By Patrick Totty
As the Great Recession continues to undermine their confidence, people’s perception of insurance changes.
“When recession hits people directly, they become more risk averse,” says Dan Kaiser, CUNA Mutual Group’s vice president of credit insurance product management. “So they often increase their insurance coverage because insurance equals security.
“In fact,” he adds, “insurance may become more important than consumers’ money market accounts and 401(k) investments. They focus first on life insurance, then on home, auto, and disability coverage.”
The consumer focus on life insurance, says Kaiser, isn’t unexpected. “Life insurance, term, and gap policies become very attractive, while whole life—typically purchased as a hedge against taxation or an aid to estate planning—becomes less important.”
During a recession, people want financial matters to be simple, Kaiser notes. “They don’t want complexity in a time of war, recession, and political battles. So credit unions should keep simplicity in mind when offering these services.”
The upshot is that credit unions are looking to insurance as an income opportunity. Insurance services help compensate for reduced noninterest income.
When it comes to selling insurance, says Kaiser, credit unions have a built-in advantage: “People trust and feel secure with them. Their advantages are simplicity, in terms of all offerings being in one place, competitive pricing, and the ability to work with large national providers, which means discounts.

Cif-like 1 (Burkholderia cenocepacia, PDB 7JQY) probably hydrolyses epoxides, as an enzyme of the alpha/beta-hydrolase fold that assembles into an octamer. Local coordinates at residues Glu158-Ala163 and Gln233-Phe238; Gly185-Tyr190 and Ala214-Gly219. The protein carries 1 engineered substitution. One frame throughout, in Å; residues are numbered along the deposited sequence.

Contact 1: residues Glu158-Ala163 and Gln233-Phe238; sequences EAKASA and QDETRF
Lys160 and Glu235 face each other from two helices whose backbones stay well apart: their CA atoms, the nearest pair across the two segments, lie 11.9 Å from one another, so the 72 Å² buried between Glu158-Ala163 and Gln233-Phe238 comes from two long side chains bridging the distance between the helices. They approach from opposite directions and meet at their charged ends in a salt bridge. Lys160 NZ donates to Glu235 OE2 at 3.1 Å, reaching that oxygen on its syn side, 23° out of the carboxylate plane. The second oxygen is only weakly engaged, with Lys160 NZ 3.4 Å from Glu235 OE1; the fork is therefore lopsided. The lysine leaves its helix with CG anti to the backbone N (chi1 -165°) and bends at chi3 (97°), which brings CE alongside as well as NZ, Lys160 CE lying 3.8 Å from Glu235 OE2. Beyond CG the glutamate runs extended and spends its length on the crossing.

“In most cases,” he adds, “credit unions can offer members a dedicated phone number they can call to have questions answered or services provided quickly.”
Kaiser says an organization like CUNA Mutual Group helps credit unions in two ways: “We provide marketing materials for use in lobbies, online, and in statements.
And we educate and train staff to sell insurance products, including assistance with tracking and reporting. The idea is to make insurance a routine part of the business.”
He says there’s an overlap in the level of service a credit union can offer. “You can do face-to-face, where members sit with planners to find the appropriate types and levels of insurance, then work backward to find them. The most basic form is to offer a list of standard insurance policies and have members select from among them.”
In some cases, an insurance provider will focus on niche coverage and become the go-to expert in that field. “Almost five years ago, credit unions started coming to us wanting to offer auto and home insurance—our niche—to their members,” says Frank Castellano, director of SWBC Insurance Partners.
“They wanted our help because they either lacked experience in selling these types of insurance, lacked the capital to buy an agency, or were in a market where many of the good agencies are in acquisition mode,” he says.
SWBC offers credit unions two sales models. “We place agents in the credit union who serve the entire membership and work full time on the credit union’s behalf selling auto and home insurance,” Castellano says. “We market with the credit union and brand our offerings with the credit union’s logo, colors, name, and look.
“The credit union uses our marketing materials and makes sure our offerings are within two clicks of the home page,” he says.
Smaller credit unions follow the same scenario but without an onsite agent. Instead, calls and queries go to SWBC, which handles inquiries as though it were the credit union.
“As a credit union grows, it converts to an onsite agent,” says Castellano. He says successful insurance product marketing has three distinct and persuasive aspects:
1. Insurance services are a value-added offering that helps with member retention.
2. Insurance services provide a revenue stream that grows as older policies come up for renewal and newer policies are added.